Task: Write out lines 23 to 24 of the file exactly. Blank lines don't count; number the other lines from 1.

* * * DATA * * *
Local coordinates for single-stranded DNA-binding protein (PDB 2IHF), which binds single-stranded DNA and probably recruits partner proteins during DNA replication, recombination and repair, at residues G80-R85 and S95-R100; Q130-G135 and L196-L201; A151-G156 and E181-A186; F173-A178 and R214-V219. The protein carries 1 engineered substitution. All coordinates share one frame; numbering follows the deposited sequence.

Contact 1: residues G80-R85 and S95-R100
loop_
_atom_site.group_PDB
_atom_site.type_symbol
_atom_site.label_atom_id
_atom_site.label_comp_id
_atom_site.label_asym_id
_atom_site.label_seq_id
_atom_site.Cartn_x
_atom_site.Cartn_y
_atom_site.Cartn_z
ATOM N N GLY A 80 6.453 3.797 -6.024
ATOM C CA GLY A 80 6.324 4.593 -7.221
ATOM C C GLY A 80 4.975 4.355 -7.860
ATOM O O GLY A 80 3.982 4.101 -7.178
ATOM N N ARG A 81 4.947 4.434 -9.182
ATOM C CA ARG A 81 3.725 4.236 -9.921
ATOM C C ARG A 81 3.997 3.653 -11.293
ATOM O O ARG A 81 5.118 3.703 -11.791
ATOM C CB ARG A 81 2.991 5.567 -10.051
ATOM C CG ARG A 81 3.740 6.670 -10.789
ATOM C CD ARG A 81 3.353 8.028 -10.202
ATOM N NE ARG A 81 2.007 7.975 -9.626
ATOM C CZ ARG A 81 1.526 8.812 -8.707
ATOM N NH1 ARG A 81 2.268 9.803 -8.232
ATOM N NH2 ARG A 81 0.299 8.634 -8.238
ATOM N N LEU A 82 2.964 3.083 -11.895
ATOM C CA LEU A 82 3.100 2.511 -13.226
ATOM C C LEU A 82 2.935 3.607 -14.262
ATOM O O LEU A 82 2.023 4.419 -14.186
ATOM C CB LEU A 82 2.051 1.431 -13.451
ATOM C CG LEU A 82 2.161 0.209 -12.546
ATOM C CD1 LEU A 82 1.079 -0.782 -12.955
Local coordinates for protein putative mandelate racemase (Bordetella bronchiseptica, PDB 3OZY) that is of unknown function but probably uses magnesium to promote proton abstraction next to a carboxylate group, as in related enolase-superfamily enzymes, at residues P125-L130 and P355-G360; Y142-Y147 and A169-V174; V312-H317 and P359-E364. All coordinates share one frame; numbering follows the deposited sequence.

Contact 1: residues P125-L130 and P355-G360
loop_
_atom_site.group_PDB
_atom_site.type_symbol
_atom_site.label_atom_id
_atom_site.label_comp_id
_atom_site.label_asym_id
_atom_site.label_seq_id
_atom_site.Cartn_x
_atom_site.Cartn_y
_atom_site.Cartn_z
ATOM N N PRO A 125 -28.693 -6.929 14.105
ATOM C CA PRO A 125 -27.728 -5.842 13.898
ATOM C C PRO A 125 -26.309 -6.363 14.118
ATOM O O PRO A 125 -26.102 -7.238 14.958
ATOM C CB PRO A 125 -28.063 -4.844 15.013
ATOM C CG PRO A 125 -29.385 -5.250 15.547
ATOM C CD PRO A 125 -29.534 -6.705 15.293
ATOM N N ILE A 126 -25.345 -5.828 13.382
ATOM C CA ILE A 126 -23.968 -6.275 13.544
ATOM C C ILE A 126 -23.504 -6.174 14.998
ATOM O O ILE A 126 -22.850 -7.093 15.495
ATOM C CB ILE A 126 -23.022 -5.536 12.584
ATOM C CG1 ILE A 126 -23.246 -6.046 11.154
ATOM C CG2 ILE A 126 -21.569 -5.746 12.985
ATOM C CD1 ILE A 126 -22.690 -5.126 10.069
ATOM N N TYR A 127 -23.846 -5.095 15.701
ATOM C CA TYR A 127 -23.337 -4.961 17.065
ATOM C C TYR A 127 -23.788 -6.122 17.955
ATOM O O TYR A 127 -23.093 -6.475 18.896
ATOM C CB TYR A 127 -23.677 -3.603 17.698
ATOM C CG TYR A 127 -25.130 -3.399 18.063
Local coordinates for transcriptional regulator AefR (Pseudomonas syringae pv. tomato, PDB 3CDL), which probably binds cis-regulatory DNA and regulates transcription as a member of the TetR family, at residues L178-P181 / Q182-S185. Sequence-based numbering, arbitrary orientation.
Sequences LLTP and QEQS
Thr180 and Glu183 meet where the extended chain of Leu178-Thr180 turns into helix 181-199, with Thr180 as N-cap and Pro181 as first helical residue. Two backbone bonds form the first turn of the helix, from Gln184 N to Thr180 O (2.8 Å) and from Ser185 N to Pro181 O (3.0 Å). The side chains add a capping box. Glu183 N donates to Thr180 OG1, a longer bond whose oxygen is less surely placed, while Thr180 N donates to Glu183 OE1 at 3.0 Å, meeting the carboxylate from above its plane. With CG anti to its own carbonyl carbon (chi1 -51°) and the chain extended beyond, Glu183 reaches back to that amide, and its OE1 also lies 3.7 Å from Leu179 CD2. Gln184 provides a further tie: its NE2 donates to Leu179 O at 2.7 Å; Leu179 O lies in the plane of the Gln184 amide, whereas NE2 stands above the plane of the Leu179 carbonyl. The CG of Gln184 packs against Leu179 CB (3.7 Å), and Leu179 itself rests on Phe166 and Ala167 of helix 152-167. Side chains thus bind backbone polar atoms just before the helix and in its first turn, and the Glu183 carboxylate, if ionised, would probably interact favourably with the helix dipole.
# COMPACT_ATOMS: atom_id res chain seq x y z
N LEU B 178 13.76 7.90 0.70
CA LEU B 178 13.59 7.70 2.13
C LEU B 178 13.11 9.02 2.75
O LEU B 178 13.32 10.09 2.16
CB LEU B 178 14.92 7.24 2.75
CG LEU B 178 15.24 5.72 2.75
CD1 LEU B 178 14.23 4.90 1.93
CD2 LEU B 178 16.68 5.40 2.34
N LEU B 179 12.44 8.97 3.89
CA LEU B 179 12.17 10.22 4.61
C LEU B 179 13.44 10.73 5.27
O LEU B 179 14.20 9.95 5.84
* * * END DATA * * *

ATOM C CD ARG A 81 3.353 8.028 -10.202
ATOM N NE ARG A 81 2.007 7.975 -9.626